Labor Supply Effects: Additional Absenteeism
The loss of productive labor supply through illness and death is not the only factor which could reduce labor inputs to production. During school closure, government policies to mitigate an infectious disease outbreak may also be imposed. In extreme cases, these policies could include advising workers to avoid attending their place of work and, where possible, to work from home. However, a much more likely policy, (and one which the UK implemented in the mild swine flu pandemic in 2009), is a policy of either blanket or reactive school closure. Because children have lower immunity to influenza, mostly attributable to their lack of exposure to previous pandemics, higher clinical attack rates tend to be exhibited in schools than in the population at large. By closing schools, it is intended that the rate of infection amongst children will be reduced and thus will decrease or slow the burden of illness in the population.
However, the closure of schools, particularly primary schools, has an impact on working parents, some of whom may have to take leave from work in order to care for their children. Labor force estimates from the UK suggest that an average of 4.8% of working days will be lost in the quarter of the pandemic due to school closure that lasts 4 weeks, or 15%, if they close for the duration of the outbreak. Some of these estimates may be reduced when informal care arrangements and the ability of some parents to work from home are accounted for. However, the potential for a policy of school closures to result in a greater labor supply loss than the direct health-related effects is evident, and such costs occur in all sectors, not just health. As with the morbidity and mortality effects previously mentioned, these labor force losses will have ripple effects throughout the economy, which need to be captured from the whole-economy perspective.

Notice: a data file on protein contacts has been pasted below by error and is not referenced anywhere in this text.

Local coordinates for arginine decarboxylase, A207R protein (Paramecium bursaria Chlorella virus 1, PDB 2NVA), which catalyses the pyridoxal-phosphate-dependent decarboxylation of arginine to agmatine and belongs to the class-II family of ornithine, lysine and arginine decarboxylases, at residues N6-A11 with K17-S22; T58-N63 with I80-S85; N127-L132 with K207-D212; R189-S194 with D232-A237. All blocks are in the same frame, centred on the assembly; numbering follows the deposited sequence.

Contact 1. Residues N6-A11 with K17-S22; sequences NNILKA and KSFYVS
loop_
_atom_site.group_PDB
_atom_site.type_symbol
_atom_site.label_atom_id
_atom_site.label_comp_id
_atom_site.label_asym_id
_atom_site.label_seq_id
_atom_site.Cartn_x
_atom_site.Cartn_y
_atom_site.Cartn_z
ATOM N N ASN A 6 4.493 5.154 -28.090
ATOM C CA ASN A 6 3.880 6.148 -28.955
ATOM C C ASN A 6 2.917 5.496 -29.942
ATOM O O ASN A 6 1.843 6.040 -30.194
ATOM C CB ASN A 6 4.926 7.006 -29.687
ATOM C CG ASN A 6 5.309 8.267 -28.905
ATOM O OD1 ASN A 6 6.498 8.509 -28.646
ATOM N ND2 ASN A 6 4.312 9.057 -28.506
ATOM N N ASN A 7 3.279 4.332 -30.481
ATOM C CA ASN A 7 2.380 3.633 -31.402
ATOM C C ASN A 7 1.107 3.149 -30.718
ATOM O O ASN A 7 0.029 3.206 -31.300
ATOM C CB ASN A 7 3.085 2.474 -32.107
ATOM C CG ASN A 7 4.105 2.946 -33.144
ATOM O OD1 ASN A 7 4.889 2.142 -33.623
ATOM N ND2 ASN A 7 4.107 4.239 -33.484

In addition, many of those who are unwell and absent from work will not visit a hospital or primary-care facility, choosing rather to self-medicate, thus creating another health-related consumption change which may be hidden from healthcare sector expenditure. Some of this consumption may be captured by pharmacies in terms of increased purchase of, for example, pain medication and cold/flu remedies, but other purchases such as face masks and antibacterial hand gels will extend beyond the usual domain of treatment/prevention costs.
Externalities: Behavioral Change
Perhaps the largest potential contributor to the economic cost of infectious disease outbreaks is the externality of behavioral change. Many of the externalities which could potentially affect the economy as a result of an infectious disease outbreak are fear driven and difficult to predict, yet there is evidence to suggest that they do occur. Mention has already been made of the potential changes in shopping behavior which is linked to communicable disease, such as the purchase of self-medication, face masks, and alcohol gel, but more extreme changes in behavior may occur resulting in greater economic effects.
A survey was conducted in the follow up to SARS in eight countries (five European and three Asian), with a sample size of approximately 3500 individuals, to estimate the potential extent of precautionary behavior in order to avoid a pandemic. Although preference elicited in this way may not reflect real behavior during an outbreak, conducting the survey shortly after the SARS outbreak may be of assistance in improving the validity of the theoretical responses in estimating true practice. The survey results suggest that 70–80% of Europeans would avoid using public transport, avoid entertainment events, and limit their shopping to the essentials. The percentages were similar but slightly smaller for Asian respondents, although Asian respondents were less likely to avoid entertainment events. In response to other questions, approximately onequarter to one-half of respondents indicated that they would consider taking work absence, remove their children from school, limit social contact, avoid trips to the doctor, and remain indoors.